Learning from Play: Facilitating character design through genetic programming and human mimicry

Swen Gaudl, Joseph Osborn, Joanna Bryson

Research output: Contribution to conferencePaperpeer-review

2 Citations (SciVal)
233 Downloads (Pure)


Mimicry and play are fundamental learning processes by which
individuals can acquire behaviours, skills and norms. In this paper we
utilise these two processes to create new game characters by
mimicking and learning from actual human players. We present our
approach towards aiding the design process of game characters through
the use of genetic programming. The current state of the art in game
character design relies heavily on human designers to manually create
and edit scripts and rules for game characters. Computational
creativity approaches this issue with fully autonomous character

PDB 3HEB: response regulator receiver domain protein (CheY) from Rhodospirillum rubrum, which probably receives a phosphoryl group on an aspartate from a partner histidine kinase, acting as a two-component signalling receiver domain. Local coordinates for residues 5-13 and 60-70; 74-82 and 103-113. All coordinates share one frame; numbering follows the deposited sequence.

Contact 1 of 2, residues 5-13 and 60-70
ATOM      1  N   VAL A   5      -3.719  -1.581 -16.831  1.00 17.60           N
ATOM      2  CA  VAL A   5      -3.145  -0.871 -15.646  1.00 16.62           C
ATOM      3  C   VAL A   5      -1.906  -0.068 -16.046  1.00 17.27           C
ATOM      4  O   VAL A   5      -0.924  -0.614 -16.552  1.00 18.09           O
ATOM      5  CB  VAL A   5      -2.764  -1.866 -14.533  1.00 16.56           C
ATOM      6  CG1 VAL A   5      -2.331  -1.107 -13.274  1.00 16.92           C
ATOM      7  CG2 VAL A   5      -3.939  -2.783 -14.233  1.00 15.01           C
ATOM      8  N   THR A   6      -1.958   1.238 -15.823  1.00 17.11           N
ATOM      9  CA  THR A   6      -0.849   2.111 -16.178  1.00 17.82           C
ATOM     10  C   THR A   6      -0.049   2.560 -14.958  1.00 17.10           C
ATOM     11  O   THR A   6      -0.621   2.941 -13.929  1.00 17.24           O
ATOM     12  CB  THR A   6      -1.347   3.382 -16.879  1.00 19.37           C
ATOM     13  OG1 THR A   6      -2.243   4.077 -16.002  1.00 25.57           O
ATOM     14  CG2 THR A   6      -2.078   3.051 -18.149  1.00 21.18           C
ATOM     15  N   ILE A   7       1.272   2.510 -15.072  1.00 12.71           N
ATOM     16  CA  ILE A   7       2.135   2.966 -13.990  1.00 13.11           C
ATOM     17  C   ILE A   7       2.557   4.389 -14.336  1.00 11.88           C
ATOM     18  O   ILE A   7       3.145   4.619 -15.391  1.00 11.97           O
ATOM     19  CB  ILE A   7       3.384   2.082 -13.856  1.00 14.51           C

generators, replacing most of the design process using black box
solutions such as neural networks. Our GP approach to this problem not only mimics actual human play but creates character controllers which can be further authored and developed by a designer.
This keeps the designer in the loop while reducing repetitive labour. Our system also provides insights into how players express themselves
in games and into deriving appropriate models for representing those insights. We present our framework and preliminary results supporting
our claim.
Original languageEnglish
Number of pages6
Publication statusPublished - 8 Sept 2015
Event17th Portuguese Conference on Artificial Intelligence (EPIA-2015) - University of Coimbra, Coimbra, Portugal
Duration: 8 Sept 201511 Sept 2015


Conference17th Portuguese Conference on Artificial Intelligence (EPIA-2015)


  • agent design
  • games
  • genetic programming
  • machine learning


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